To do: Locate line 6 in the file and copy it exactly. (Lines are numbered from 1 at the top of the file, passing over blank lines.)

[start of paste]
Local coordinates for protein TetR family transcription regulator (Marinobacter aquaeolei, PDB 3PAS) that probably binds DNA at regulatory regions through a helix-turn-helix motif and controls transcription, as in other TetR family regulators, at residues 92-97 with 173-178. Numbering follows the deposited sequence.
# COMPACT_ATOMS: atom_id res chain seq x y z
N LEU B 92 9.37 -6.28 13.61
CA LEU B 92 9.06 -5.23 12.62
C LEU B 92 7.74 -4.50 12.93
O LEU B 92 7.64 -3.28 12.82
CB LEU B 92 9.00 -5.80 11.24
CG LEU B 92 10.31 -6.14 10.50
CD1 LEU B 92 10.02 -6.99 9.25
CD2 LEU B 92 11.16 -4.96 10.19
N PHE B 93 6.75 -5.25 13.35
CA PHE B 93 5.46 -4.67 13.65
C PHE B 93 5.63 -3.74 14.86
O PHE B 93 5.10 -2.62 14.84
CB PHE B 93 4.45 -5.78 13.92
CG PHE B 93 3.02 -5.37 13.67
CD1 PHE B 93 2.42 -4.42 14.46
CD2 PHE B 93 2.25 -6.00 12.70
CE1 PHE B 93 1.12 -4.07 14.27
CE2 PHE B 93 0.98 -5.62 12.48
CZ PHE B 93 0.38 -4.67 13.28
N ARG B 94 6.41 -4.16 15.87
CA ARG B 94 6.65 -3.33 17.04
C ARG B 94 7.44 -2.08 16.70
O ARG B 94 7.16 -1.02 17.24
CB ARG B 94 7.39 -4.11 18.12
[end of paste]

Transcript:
O LEU B 92 7.64 -3.28 12.82